Asay later told Charlie Moore in the presence of Moore's cousin, Danny, that he shot McDowell because McDowell had cheated him out of ten dollars on a drug deal and that he had told McDowell, "if he ever got him that he would get even." Asay told Moore that he was out looking for "whores," when he came across McDowell. According to Moore's cousin, Danny, Asay also told Moore that his plan was to have Bubba get McDowell in the truck and they "would take her off and screw her and kill her." Moore testified that Asay told him that when Bubba "didn't have [McDowell] in the truck so they could go beat him up," Asay "grabbed [McDowell] by the arm and stuck the gun in his chest and shot him four times, and that when he hit the ground, he finished him off." As a result of tips received from Moore and his cousin after McDowell's murder was featured on a television Crime Watch segment, Asay was arrested and charged by indictment with two counts of first-degree murder.

The state also presented testimony of Thomas Gross, who was Asay's cellmate while he was awaiting trial. Gross testified that when the black prisoners, who were also housed in their cell, were out in the recreation area, Asay told him he was awaiting trial for a couple of murders. According to Gross, Asay then showed him some newspaper articles and told him, "I shot them niggers." While they were discussing the murders, Asay showed Gross his tattoos, which included a swastika, the words "White Pride," and the initials "SWP" which Gross said stand for supreme white power.

Asay v. State (Asay I ), 580 So.2d 610, 610–12 (Fla. 1991).

The jury found Asay guilty of both murders and recommended a death sentence by a vote of nine to three. The trial court followed the recommendation and imposed a sentence of death for each conviction. Id. at 612. The court found two aggravating factors established in connection with both murders: that Asay was under sentence of imprisonment at the time of the murders and had been previously convicted of a capital felony (based on the contemporaneous murder conviction). Id. In addition, the trial court found a third aggravator as to the McDowell murder only: that the murder was committed in a cold, calculated, premeditated manner (CCP). Id. As to both murders, the trial court found Asay's age of twenty-three at the time of the murders to be the only mitigation for his offenses. Id.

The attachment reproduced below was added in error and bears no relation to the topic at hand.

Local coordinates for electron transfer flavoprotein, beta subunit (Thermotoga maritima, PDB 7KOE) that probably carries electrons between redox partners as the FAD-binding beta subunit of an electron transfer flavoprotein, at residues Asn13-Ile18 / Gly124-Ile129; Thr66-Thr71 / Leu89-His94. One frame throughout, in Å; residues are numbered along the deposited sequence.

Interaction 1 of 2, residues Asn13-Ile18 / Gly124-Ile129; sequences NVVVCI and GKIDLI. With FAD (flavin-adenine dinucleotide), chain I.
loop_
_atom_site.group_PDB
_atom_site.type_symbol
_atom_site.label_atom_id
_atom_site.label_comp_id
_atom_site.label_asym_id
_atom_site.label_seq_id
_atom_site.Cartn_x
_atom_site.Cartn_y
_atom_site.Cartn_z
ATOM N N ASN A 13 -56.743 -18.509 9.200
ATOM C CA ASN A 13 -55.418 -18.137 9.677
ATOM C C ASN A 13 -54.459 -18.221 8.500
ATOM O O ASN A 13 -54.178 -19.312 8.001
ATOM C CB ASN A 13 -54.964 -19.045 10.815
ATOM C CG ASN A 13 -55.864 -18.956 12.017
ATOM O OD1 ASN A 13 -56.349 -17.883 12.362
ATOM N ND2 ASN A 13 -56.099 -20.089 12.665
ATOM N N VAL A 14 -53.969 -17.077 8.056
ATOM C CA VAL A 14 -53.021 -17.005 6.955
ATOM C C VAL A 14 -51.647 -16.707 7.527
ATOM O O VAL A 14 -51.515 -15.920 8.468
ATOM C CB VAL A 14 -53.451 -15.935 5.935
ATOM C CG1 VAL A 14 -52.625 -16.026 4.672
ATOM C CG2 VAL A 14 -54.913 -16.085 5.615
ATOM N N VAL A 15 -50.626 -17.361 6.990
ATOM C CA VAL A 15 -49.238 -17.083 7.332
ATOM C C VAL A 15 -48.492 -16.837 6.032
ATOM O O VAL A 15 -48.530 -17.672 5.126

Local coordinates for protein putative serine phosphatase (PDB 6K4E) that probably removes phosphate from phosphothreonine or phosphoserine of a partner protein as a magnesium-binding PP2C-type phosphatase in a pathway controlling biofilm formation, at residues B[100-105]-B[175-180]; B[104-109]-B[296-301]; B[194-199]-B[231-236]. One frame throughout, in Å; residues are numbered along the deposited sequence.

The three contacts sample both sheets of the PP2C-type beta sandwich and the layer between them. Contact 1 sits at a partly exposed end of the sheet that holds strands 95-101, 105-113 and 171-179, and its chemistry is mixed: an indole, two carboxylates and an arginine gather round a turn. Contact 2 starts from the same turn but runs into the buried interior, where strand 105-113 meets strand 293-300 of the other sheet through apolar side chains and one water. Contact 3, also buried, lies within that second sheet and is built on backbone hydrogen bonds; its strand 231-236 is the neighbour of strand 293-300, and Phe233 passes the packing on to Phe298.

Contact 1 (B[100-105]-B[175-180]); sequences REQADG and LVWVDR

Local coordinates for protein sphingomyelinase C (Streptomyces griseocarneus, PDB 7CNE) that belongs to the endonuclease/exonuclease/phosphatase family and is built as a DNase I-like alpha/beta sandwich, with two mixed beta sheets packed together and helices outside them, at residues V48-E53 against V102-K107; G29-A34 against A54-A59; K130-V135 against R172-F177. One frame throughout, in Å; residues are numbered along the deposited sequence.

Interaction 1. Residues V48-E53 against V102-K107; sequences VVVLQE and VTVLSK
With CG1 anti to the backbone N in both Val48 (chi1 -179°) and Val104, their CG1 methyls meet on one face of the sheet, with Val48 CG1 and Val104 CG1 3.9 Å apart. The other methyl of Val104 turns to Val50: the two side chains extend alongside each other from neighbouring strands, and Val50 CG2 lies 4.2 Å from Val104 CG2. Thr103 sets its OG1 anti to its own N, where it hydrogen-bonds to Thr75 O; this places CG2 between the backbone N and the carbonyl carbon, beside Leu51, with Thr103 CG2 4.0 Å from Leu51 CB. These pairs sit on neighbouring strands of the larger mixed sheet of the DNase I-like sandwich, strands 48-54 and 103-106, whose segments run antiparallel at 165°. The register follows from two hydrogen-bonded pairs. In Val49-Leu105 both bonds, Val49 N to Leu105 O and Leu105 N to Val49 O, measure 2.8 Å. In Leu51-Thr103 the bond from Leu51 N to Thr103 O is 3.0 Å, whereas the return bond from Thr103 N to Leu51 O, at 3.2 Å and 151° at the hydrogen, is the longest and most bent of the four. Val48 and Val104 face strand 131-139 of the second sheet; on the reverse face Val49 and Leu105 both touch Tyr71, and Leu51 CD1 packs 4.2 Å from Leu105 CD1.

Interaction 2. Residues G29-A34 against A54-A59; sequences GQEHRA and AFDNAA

On direct appeal, Asay raised seven issues.2 This Court summarily denied the first four claims and also found, after some discussion, that no relief was warranted as to the remaining three claims. Id. at 612 n.1, 613–14. On June 21, 1991, this Court denied Asay's motion for rehearing, and the United States Supreme Court denied certiorari on October 7, 1991. Asay v. Florida , 502 U.S. 895, 112 S.Ct. 265, 116 L.Ed.2d 218 (1991).

In 1993, Asay filed a motion for postconviction relief3 pursuant to Florida Rule of Criminal Procedure 3.850 and an amended motion, raising twenty claims. Asay v. State (Asay II ), 769 So.2d 974, 977–78 & n.5 (Fla. 2000).4 He also filed a motion to disqualify the trial judge from presiding over the postconviction proceedings, primarily based on comments the judge made during Asay's 1988 trial. Asay II , 769 So.2d at 978. The trial judge denied the motion to disqualify and, after holding a Huff 5 hearing, summarily denied most of Asay's claims, granting an evidentiary hearing on only the ineffective assistance of trial counsel claims. Id. Following the evidentiary hearing, the trial court denied relief on those claims as well. Id. 6 Asay appealed the denial of relief, raising six issues.7 We denied the appeal, affirming the trial court's denial of postconviction relief. Id. at 989. We denied Asay's motion for rehearing on October 26, 2000. Asay then filed a petition for writ of habeas corpus in this Court on October 25, 2001, raising five claims.8 Asay v. Moore (Asay III ), 828 So.2d 985, 989 n.8 (Fla. 2002). We denied relief on June 13, 2002, and denied Asay's motion for rehearing on October 4, 2002. Id. at 993.

On October 17, 2002, Asay filed his first successive postconviction motion, in which he contended Florida's capital sentencing procedure was unconstitutional pursuant to Ring v. Arizona , 536 U.S. 584, 122 S.Ct. 2428, 153 L.Ed.2d 556 (2002). The circuit court denied the motion on February 23, 2004. Asay appealed, and on December 20, 2004, this Court affirmed the circuit court's order. Asay v. State (Asay IV ), 892 So.2d 1011 (Fla. 2004) (table). Asay filed a petition for writ of certiorari, which the Supreme Court denied on November 2, 2009. McNeil v. Asay , 558 U.S. 1007, 130 S.Ct. 495, 175 L.Ed.2d 377 (2009).

On February 11, 2005, Asay filed a petition for a writ of habeas corpus in the United States District Court for the Northern District of Florida, raising eleven claims.9

Asay v. Sec'y, Fla. Dep't of Corr. (Asay V ), No. 3:05–cv–147–J–32PDB, 2014 WL 1463990, *6 (M.D. Fla. April 14, 2014). On April 14, 2014, the federal district court found that Asay was not entitled to relief and denied the petition. Id. at *28. A certificate of appealability was entered as to whether Asay received ineffective assistance during the penalty phase because his counsel...